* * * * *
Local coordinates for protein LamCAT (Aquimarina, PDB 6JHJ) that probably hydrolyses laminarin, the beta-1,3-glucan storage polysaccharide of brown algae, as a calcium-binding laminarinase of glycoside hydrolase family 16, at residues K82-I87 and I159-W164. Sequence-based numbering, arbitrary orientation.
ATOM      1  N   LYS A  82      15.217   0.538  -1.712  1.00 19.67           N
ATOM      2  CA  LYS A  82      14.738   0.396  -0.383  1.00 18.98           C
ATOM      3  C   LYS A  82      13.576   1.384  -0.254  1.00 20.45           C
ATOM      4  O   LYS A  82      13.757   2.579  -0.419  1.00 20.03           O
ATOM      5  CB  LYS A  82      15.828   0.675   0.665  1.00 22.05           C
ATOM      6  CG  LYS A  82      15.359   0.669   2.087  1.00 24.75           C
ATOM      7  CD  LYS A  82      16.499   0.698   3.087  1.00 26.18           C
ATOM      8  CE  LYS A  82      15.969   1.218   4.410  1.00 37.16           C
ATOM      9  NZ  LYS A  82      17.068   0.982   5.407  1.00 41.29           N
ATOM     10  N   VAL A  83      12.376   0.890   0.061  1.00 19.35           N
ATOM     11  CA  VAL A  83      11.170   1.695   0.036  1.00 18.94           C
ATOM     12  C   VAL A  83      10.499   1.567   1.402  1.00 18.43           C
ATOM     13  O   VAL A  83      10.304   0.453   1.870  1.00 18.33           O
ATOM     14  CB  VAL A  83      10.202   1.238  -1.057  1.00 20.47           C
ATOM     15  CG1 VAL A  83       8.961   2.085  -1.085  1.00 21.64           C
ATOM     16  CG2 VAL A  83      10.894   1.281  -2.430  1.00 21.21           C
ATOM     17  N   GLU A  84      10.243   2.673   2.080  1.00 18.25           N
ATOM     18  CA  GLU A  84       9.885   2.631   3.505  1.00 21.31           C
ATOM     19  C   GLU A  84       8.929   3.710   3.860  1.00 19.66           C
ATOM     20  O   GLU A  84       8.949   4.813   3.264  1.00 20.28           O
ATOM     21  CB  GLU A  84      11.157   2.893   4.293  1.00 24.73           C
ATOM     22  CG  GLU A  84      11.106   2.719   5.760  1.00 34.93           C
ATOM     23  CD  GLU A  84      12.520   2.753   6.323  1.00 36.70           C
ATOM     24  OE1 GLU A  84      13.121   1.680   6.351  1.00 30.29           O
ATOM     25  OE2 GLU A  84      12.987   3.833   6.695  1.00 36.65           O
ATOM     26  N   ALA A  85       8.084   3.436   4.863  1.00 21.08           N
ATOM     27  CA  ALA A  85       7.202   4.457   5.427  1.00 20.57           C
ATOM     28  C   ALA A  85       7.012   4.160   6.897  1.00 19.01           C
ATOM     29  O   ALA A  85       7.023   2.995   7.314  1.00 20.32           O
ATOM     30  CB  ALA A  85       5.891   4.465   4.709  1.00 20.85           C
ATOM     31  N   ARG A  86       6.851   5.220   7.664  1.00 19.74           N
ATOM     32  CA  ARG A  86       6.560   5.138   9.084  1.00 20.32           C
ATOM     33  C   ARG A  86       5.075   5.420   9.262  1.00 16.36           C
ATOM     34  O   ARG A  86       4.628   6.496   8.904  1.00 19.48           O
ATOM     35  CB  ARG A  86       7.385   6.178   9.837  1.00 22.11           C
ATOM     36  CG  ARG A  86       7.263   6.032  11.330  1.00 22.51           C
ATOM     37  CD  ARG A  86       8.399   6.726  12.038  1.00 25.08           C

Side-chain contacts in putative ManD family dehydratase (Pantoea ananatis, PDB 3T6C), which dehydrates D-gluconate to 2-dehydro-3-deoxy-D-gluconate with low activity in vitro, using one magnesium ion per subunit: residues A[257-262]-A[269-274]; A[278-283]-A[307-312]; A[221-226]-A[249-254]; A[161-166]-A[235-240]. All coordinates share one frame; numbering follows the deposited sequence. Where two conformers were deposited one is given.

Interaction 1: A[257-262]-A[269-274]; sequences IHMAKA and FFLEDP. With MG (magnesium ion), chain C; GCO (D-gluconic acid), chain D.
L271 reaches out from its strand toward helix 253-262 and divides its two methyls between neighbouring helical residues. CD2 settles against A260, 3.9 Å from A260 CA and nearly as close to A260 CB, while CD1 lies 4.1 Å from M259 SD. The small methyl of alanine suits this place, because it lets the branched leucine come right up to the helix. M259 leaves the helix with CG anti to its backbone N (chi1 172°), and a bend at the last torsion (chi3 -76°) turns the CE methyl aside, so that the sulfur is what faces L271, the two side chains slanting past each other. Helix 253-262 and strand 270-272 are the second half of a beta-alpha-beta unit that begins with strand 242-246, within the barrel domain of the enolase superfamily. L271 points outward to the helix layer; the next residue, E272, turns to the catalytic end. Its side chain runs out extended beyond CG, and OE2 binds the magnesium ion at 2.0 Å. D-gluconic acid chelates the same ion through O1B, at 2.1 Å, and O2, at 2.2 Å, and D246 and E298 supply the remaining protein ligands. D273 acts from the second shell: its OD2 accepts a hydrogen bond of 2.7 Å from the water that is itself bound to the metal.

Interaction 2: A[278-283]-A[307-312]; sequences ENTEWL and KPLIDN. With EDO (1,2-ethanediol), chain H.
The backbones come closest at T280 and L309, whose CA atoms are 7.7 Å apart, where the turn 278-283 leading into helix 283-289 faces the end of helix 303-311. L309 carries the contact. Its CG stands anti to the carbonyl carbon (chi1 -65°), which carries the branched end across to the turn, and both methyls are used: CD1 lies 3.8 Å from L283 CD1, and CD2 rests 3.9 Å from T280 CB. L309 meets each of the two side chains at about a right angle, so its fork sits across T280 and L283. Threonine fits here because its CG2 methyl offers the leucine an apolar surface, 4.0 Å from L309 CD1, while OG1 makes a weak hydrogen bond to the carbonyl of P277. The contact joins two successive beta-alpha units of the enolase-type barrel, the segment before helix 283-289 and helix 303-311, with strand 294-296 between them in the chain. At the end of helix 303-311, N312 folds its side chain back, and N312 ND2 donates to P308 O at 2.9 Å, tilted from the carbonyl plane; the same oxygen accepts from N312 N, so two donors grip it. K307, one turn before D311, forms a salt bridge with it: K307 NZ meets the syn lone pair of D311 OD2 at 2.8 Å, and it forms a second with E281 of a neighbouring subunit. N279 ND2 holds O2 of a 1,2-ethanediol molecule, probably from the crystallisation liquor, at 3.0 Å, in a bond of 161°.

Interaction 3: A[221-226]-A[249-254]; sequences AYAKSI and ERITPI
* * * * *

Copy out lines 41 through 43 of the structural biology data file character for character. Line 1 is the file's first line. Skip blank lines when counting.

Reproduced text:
L271 reaches out from its strand toward helix 253-262 and divides its two methyls between neighbouring helical residues. CD2 settles against A260, 3.9 Å from A260 CA and nearly as close to A260 CB, while CD1 lies 4.1 Å from M259 SD. The small methyl of alanine suits this place, because it lets the branched leucine come right up to the helix. M259 leaves the helix with CG anti to its backbone N (chi1 172°), and a bend at the last torsion (chi3 -76°) turns the CE methyl aside, so that the sulfur is what faces L271, the two side chains slanting past each other. Helix 253-262 and strand 270-272 are the second half of a beta-alpha-beta unit that begins with strand 242-246, within the barrel domain of the enolase superfamily. L271 points outward to the helix layer; the next residue, E272, turns to the catalytic end. Its side chain runs out extended beyond CG, and OE2 binds the magnesium ion at 2.0 Å. D-gluconic acid chelates the same ion through O1B, at 2.1 Å, and O2, at 2.2 Å, and D246 and E298 supply the remaining protein ligands. D273 acts from the second shell: its OD2 accepts a hydrogen bond of 2.7 Å from the water that is itself bound to the metal.

Interaction 2: A[278-283]-A[307-312]; sequences ENTEWL and KPLIDN. With EDO (1,2-ethanediol), chain H.
The backbones come closest at T280 and L309, whose CA atoms are 7.7 Å apart, where the turn 278-283 leading into helix 283-289 faces the end of helix 303-311. L309 carries the contact. Its CG stands anti to the carbonyl carbon (chi1 -65°), which carries the branched end across to the turn, and both methyls are used: CD1 lies 3.8 Å from L283 CD1, and CD2 rests 3.9 Å from T280 CB. L309 meets each of the two side chains at about a right angle, so its fork sits across T280 and L283. Threonine fits here because its CG2 methyl offers the leucine an apolar surface, 4.0 Å from L309 CD1, while OG1 makes a weak hydrogen bond to the carbonyl of P277. The contact joins two successive beta-alpha units of the enolase-type barrel, the segment before helix 283-289 and helix 303-311, with strand 294-296 between them in the chain. At the end of helix 303-311, N312 folds its side chain back, and N312 ND2 donates to P308 O at 2.9 Å, tilted from the carbonyl plane; the same oxygen accepts from N312 N, so two donors grip it. K307, one turn before D311, forms a salt bridge with it: K307 NZ meets the syn lone pair of D311 OD2 at 2.8 Å, and it forms a second with E281 of a neighbouring subunit. N279 ND2 holds O2 of a 1,2-ethanediol molecule, probably from the crystallisation liquor, at 3.0 Å, in a bond of 161°.